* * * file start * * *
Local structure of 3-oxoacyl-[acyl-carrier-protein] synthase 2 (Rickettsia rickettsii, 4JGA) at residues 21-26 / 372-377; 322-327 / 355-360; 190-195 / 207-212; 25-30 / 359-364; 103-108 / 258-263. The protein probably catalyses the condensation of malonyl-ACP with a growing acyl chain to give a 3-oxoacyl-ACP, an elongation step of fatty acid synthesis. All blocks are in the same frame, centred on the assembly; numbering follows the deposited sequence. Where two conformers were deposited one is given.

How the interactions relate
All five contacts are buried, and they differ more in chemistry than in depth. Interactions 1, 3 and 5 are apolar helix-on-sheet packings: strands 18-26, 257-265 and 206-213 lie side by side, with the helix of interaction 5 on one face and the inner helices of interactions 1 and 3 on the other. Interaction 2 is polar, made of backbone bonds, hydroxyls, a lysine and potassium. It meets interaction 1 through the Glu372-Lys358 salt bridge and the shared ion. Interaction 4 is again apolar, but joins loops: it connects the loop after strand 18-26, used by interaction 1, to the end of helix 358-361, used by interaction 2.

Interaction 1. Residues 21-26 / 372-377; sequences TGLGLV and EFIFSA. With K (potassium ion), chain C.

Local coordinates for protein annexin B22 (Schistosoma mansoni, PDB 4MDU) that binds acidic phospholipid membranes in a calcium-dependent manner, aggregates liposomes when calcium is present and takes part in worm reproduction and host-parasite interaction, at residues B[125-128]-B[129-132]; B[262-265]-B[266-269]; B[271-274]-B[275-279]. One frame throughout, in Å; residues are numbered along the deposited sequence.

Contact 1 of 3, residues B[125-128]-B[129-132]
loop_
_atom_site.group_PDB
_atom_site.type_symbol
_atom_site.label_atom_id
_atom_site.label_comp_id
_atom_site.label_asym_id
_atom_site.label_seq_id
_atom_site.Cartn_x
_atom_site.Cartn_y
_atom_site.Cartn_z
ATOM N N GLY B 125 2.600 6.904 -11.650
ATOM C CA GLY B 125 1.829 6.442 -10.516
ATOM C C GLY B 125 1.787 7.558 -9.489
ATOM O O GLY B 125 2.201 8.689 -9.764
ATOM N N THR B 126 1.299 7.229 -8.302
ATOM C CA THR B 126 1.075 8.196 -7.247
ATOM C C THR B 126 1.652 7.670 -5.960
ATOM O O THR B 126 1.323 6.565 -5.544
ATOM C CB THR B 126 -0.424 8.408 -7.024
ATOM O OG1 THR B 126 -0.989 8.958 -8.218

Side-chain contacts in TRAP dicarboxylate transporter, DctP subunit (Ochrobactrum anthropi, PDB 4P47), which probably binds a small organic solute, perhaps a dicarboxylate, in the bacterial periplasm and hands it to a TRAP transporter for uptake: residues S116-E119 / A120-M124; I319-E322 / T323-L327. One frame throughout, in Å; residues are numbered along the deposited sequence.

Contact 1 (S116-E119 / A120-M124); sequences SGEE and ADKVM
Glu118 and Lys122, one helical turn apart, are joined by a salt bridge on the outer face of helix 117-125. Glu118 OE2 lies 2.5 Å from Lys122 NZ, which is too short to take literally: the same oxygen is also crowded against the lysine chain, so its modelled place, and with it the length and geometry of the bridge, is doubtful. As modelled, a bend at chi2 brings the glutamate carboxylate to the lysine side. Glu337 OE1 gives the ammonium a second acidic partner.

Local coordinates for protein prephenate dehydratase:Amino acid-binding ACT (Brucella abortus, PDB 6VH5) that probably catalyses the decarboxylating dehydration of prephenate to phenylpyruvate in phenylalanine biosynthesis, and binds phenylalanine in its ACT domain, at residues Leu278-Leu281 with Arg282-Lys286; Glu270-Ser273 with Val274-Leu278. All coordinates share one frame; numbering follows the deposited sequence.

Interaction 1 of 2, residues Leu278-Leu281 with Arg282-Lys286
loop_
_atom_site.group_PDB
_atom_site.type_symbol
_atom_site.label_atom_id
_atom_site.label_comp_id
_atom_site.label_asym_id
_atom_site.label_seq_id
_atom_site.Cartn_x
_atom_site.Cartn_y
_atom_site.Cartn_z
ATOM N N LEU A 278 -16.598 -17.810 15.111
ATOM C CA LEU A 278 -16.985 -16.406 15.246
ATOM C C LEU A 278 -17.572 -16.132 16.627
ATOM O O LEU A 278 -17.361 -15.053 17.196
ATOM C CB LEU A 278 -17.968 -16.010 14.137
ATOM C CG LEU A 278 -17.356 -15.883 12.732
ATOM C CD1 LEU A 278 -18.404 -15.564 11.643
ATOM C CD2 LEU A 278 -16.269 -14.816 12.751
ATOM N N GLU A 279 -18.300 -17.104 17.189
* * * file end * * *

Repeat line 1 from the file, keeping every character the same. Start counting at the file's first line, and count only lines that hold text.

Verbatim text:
Local structure of 3-oxoacyl-[acyl-carrier-protein] synthase 2 (Rickettsia rickettsii, 4JGA) at residues 21-26 / 372-377; 322-327 / 355-360; 190-195 / 207-212; 25-30 / 359-364; 103-108 / 258-263. The protein probably catalyses the condensation of malonyl-ACP with a growing acyl chain to give a 3-oxoacyl-ACP, an elongation step of fatty acid synthesis. All blocks are in the same frame, centred on the assembly; numbering follows the deposited sequence. Where two conformers were deposited one is given.